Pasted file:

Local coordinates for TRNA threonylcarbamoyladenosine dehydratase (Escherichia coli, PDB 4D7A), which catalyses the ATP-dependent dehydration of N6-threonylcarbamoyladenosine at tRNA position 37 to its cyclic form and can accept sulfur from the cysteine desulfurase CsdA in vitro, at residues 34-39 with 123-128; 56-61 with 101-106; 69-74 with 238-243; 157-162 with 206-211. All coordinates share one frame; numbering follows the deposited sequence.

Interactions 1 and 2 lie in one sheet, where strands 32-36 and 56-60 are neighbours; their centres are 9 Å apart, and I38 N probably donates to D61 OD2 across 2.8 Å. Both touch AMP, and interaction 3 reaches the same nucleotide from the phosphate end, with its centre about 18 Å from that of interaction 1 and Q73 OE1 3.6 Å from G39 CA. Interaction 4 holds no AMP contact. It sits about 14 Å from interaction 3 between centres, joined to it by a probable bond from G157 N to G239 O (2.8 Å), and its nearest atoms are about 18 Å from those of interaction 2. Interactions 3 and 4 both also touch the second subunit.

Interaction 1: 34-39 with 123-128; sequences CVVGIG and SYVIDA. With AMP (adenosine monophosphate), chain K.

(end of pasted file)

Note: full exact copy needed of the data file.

Local coordinates for TRNA threonylcarbamoyladenosine dehydratase (Escherichia coli, PDB 4D7A), which catalyses the ATP-dependent dehydration of N6-threonylcarbamoyladenosine at tRNA position 37 to its cyclic form and can accept sulfur from the cysteine desulfurase CsdA in vitro, at residues 34-39 with 123-128; 56-61 with 101-106; 69-74 with 238-243; 157-162 with 206-211. All coordinates share one frame; numbering follows the deposited sequence.

Interactions 1 and 2 lie in one sheet, where strands 32-36 and 56-60 are neighbours; their centres are 9 Å apart, and I38 N probably donates to D61 OD2 across 2.8 Å. Both touch AMP, and interaction 3 reaches the same nucleotide from the phosphate end, with its centre about 18 Å from that of interaction 1 and Q73 OE1 3.6 Å from G39 CA. Interaction 4 holds no AMP contact. It sits about 14 Å from interaction 3 between centres, joined to it by a probable bond from G157 N to G239 O (2.8 Å), and its nearest atoms are about 18 Å from those of interaction 2. Interactions 3 and 4 both also touch the second subunit.

Interaction 1: 34-39 with 123-128; sequences CVVGIG and SYVIDA. With AMP (adenosine monophosphate), chain K.